Local entrepreneur gets his COVID smell tester product approved by Health Canada
Michael Bryant’s success has always been about adaptability. It’s seen in his agri-tourism destination known as Dromoland Farms. It’s obvious with his purchase of the town trolley car to meet local tourism needs. Now, Bryant has turned his attention to developing an easy-to-use COVID-19 test — and yesterday he got authorization from Health Canada to sell it. The product is called Anosmic COVID-19 Smell Tester. It’s the first (and only, according to Bryant) authorized product that can screen people in their own homes to control the spread of the novel coronavirus.
Bryant’s company website shows how easy the made-in-Canada product is to use. Simply spray a little on a tissue or your wrist, then sniff from two inches away. If you can detect a distinct odour, that’s normal. But if you do the test daily and find it’s getting harder to smell from one day to the next, then you may have COVID and it will be important to isolate and get a confirmation test.
Losing one’s sense of smell is one of the first indications of COVID-19.
“Helping people and business survive – that’s the part that I think is so rewarding,” Bryant told the Advocate.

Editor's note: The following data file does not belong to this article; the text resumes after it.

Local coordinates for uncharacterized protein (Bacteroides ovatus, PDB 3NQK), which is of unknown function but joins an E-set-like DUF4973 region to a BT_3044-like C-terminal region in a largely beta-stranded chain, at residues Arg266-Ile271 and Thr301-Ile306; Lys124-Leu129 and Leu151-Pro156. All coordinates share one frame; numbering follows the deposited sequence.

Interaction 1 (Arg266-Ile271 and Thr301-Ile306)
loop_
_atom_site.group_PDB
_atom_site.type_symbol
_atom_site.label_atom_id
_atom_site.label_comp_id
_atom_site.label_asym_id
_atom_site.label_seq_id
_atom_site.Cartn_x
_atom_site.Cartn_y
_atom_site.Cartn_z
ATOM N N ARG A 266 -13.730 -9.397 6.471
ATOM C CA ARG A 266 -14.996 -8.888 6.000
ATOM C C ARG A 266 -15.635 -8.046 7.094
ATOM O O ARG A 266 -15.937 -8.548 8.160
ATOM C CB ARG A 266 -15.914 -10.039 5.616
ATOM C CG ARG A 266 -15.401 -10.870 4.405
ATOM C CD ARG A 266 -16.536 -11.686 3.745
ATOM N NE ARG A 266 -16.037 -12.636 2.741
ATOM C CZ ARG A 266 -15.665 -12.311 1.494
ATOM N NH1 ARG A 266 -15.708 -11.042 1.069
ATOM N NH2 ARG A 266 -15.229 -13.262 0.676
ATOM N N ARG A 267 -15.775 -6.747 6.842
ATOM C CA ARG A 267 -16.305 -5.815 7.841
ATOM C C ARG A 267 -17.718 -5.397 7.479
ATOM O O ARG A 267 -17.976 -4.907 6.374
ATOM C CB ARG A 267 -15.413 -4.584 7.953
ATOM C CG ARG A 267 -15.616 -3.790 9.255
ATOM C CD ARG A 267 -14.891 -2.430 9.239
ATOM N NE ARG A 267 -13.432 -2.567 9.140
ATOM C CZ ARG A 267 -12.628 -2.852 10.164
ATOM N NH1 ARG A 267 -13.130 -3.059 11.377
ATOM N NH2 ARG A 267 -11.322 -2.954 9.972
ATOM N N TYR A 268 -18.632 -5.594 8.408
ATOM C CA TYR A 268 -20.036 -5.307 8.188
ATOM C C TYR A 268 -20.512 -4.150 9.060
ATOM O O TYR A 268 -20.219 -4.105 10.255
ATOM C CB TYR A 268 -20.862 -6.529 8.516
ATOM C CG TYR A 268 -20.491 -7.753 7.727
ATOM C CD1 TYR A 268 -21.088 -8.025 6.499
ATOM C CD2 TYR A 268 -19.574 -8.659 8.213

He sees this being used by families, front-line health care workers, restaurants, other businesses, schools, and churches.
“It’s a 30-second test — the perfect screening test,” he says, since it hardly takes any time.
Bryant has two plants ready to produce the COVID smell tester, one in Ontario and the other in Maryland. He says the company is close on FDA approval in the U.S.
Bryant notes that his product can be used safely each day. “It’s low-cost, easy to use, natural, and non-invasive.”
It’s also 90 per cent accurate, according to the entrepreneur.
Bryant “sort of” retired about seven years ago but he ended up travelling the world and developed expertise in creating technology in chemicals and agri-chemicals, as well as learning about new paving technologies.
In 2003 in Hong Kong, Bryant found himself there during the SARS crisis and dreamed of a product to test oneself for upper respiratory illnesses.
“I’ve been working on this for other illnesses, too, for about six to seven years,” he says, including for MS, Alzheimer’s, and Parkinson’s early detection, among other diseases.
“We refined the formula in February for COVID-19,” and now Bryant is hoping his team can tackle other illnesses for early detection, too.